Pedigree Pigs

photo: Tom Henry with Berkshire Pig  credit: Gary Hynes

For an eating adventure, nothing can beat the taste of heritage pigs raised with love and fed their own proper diet.  A heritage pig is a treasured heirloom – desirable and unique for its tender upbringing, as opposed to the industrial variety, commonly found in today’s supermarkets, which often serves up a big fat disappointment.

Many wonderful heritage pig varieties are now being raised on small farms in British Columbia.  Sadly, they remain a small, select market and can be hard for the average person to find.  Before the boom of industrial agriculture, farmers always kept a modest number of what are now known as heritage pigs/pork breeds. These are naturally thrifty, hardy animals, raised for their meat, bacon and lard.

Pigs are unique for a simple reason; the fat that they eat is redistributed throughout their own muscle fiber. This means that pigs, like us, are what they eat.  So what a pig eats is crucial to how it tastes.  Factory-farmed pigs are bred and fed to produce very lean meat, often dry and bland when cooked.  Heritage breeds typically have more fat, and this makes the meat more flavorful and moist.  The flavor of heritage pork varies with the breed.  For example, Berkshire pork is buttery, luscious and smooth, whereas Duroc meat is clean, crisp and not too fatty. Generally, heritage pigs are not raised in small confinement, which means happier, healthier animals.

Heritage pork breeds are not suited to intensive and aggressive farming. With the rise of industrial hog farming in the early sixties, many of the old breeds were pushed out of the marketplace and so became very rare.   Fortunately, visionary farmers are now trying to save these genetic lines, and provide consumers with more flavorful meat.  Tom Henry of Metchosin, for example, raises heritage pigs on his property named Sea Bluff Farm.  Currently, Tom is raising three breeds of heritage pork: Duroc, Tamworth and Berkshire yielding approximately a hundred and fifty pigs for market each year.  His philosophy is simple:  “Pigs need to root, find interesting things, wallow and explore.  If you provide those things the animal is happy.  Happy pigs are good pork”.

Lisa Bury and Tobias Marcoux of Stilted House Farm in Nanaimo have a small family farm of two acres with two Tamworth sows and one large Black stud.  Their yearly average is four pigs for market. They decided to raise their own pork after doing research and found that a heritage breed would suit them best.  Lisa believes that “Heritage breeds are generally healthier, have more personality are more self-sufficient and are tastier”. Sadly, few people in our community know the difference.  “A small farm is not about making money. It’s about a quality of life and making sure at the end of the day we know where our food comes from.  Meat is a mainstay in our culture’s diet, we are not going to stop eating meat. We just want to ensure we are eating healthy and happy meat. We also really love bacon!”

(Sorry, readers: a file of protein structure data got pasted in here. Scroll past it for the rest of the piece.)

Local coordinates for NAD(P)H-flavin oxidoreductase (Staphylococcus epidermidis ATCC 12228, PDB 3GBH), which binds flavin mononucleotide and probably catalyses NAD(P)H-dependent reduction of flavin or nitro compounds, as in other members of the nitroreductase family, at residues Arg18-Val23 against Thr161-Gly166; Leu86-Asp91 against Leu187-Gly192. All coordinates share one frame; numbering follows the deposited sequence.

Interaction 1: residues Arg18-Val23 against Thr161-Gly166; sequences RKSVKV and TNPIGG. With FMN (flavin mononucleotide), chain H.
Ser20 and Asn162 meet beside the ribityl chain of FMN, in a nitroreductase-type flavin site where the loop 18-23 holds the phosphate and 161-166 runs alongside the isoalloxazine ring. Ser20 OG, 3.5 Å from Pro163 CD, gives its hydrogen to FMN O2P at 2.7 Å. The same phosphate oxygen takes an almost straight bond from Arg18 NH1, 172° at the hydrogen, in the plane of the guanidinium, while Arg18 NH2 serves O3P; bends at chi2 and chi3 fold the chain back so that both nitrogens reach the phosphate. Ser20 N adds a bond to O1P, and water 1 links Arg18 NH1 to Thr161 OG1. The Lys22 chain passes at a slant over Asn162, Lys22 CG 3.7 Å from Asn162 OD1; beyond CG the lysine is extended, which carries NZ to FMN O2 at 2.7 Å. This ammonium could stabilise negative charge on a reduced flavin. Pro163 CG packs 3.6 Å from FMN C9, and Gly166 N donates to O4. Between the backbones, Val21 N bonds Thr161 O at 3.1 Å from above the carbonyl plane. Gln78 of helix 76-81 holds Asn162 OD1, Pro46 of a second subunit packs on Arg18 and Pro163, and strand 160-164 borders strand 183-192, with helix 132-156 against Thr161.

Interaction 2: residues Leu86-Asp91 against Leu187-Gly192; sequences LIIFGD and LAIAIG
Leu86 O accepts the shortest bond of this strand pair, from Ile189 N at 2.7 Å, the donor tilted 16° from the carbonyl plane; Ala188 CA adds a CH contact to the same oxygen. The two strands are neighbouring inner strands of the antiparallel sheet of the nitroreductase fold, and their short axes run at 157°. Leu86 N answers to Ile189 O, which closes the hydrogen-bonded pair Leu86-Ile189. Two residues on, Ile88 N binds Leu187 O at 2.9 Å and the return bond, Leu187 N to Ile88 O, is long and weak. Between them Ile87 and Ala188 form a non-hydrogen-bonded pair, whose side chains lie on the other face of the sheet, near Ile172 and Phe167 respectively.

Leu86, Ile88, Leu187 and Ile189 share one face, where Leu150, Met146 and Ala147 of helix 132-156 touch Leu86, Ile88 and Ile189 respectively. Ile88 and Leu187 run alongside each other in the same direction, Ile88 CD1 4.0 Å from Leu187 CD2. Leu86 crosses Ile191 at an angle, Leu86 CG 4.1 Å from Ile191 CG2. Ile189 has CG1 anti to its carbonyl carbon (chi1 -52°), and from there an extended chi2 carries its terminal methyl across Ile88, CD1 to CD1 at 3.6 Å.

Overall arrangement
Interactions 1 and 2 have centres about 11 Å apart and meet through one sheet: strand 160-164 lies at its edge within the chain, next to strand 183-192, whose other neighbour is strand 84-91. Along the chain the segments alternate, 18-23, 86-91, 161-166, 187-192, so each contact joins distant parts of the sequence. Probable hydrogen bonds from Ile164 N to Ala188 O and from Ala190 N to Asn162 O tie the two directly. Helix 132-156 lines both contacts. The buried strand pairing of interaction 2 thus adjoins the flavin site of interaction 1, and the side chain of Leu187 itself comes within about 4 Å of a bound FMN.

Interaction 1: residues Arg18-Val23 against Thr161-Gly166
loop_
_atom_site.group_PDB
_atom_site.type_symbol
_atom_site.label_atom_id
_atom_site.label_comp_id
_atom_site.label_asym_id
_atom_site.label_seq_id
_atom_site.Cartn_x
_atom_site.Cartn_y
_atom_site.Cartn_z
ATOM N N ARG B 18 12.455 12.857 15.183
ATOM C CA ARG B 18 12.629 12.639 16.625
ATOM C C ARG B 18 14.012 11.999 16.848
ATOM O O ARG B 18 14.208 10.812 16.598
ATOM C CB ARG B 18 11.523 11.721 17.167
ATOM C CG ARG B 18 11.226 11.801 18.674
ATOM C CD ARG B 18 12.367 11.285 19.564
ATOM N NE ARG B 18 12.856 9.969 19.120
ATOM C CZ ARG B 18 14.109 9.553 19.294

Dr. David Newman, an assistant professor at the Department of Animal Sciences for North Dakota State University, is a meat scientist and a pork educator.  His focus is on the factors affecting pork quality and animal welfare.  When talking with Dr. Newman he stated, “everything matters!  When less than 2% of the people in North America represent 100% of the food, we need to spread the message of how important agriculture is to the world!”  Dr. Newman has been raising high quality purebred Berkshire pigs for approximately ten years on his small family farm in Missouri.  He has about two hundred and fifty sows, which can roughly produce three thousand five hundred market pigs a year.

This year I have decided to join the pig revolution.  I will be purchasing two pigs from Tom Henry to be raised at home on our two-acre property.  Having had the fortunate opportunity to work over five years in a top-100 restaurant in San Francisco, where we had to source our heritage pork all the way from Newman Farm in Missouri, I understand the demand for this delectable meat.  Since moving back to Vancouver Island, I am excited to learn that we have these wonderful heritage breeds available to us in our backyards. Food sustainability for Vancouver Island is an achievable goal.  Let’s support our local farmers by purchasing and tasting local heritage pork.

Seek out that butcher or that restaurant whose owner goes to the trouble to find you a happy, pedigree pig, and you’ll treat yourself to a happy palate.

Where to buy heritage pork products in Victoria:

Pepper’s Foods – Cadboro Bay Village

The Village Butcher – Oak Bay

Choux Choux Charcuterie – Downtown

Slater’s First Class Meats – Cadboro Bay Road

Island Meat and Seafood – Cook St. Village

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